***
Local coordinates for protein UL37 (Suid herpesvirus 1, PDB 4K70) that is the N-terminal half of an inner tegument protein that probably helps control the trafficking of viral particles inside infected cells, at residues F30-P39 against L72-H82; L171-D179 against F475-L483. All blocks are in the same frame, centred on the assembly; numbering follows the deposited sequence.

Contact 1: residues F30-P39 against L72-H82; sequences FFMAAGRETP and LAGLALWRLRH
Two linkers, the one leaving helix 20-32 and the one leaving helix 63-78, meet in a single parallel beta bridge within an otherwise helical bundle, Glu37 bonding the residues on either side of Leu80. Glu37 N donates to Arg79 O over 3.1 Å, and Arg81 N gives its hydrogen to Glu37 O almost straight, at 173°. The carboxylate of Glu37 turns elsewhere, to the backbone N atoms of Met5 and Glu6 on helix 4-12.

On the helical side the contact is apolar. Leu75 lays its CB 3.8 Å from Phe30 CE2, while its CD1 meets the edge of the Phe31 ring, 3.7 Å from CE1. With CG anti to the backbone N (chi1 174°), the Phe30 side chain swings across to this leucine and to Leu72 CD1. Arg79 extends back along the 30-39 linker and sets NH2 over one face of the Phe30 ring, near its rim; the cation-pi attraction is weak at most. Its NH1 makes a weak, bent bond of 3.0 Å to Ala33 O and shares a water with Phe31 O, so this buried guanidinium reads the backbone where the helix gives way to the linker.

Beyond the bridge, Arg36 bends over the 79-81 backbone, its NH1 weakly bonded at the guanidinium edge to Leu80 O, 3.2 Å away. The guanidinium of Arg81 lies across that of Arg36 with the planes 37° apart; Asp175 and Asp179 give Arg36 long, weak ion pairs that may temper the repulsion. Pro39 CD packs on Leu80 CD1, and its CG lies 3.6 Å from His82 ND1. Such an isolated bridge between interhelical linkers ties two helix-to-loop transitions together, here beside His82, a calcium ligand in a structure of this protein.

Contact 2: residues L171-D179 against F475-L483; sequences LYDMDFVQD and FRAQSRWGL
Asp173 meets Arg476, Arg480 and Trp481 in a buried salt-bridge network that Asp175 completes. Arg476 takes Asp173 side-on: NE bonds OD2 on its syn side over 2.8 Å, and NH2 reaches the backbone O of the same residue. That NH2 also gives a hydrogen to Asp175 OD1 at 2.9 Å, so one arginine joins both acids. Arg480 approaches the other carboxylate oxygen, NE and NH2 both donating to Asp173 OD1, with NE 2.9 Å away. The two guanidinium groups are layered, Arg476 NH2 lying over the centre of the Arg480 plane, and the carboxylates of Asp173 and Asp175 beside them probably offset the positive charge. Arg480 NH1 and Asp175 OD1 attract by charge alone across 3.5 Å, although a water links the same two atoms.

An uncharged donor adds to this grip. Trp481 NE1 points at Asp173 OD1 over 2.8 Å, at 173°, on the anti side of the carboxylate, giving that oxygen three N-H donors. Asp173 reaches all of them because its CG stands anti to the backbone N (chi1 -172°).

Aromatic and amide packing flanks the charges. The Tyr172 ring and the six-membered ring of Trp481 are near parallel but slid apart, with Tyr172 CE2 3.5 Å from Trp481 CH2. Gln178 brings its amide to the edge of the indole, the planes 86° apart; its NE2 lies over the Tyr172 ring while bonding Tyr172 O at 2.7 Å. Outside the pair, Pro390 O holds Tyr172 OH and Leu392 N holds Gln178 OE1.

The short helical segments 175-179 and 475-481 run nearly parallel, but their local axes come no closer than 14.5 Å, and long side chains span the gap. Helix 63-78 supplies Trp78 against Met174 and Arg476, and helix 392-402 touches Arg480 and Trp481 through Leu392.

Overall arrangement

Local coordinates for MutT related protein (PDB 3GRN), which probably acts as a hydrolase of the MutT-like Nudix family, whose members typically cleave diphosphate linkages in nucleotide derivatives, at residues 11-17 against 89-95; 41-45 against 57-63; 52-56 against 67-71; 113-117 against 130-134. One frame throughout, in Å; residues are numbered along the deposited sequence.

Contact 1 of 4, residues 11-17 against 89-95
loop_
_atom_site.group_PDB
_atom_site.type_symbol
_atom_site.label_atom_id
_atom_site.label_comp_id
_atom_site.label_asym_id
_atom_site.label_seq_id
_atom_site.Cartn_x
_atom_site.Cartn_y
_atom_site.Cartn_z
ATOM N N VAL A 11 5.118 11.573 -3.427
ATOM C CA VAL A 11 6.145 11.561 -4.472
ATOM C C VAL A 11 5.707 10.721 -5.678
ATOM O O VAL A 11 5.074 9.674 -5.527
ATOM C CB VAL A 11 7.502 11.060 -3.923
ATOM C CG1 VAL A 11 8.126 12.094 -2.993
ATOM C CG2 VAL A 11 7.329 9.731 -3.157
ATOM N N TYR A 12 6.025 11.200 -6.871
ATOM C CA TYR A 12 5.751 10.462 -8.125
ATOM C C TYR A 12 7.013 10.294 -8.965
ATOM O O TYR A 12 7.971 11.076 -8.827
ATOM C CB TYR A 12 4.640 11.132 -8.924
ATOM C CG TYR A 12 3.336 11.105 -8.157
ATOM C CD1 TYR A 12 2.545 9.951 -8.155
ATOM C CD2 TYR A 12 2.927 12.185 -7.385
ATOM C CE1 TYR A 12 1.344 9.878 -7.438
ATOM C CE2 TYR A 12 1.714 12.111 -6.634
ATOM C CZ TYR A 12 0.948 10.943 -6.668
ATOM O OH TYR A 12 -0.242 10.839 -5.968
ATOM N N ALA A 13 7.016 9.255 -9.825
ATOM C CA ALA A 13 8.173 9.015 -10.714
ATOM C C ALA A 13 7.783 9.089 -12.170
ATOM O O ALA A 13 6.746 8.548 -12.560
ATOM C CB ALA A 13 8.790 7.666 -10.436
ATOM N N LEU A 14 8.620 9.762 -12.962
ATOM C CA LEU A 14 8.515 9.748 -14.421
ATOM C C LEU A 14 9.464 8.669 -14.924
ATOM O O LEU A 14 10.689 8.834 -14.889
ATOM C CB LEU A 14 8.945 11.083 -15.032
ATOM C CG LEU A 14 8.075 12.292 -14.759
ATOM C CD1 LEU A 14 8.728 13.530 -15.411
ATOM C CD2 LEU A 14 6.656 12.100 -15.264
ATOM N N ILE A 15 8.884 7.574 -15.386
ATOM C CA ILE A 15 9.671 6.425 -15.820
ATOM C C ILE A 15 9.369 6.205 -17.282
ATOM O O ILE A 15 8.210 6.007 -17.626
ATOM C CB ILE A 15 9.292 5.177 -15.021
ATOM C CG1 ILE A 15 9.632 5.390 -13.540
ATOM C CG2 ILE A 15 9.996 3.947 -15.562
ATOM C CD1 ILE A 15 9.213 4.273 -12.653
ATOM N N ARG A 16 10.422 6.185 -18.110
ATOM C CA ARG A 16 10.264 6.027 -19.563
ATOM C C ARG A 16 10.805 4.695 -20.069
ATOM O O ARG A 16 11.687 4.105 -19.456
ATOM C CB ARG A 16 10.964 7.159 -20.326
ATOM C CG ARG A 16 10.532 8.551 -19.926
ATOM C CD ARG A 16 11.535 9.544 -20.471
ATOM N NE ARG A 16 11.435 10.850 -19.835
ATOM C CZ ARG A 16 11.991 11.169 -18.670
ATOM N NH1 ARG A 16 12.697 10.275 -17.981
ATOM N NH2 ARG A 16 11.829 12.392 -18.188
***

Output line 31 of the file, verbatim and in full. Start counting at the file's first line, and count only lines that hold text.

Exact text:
ATOM N N TYR A 12 6.025 11.200 -6.871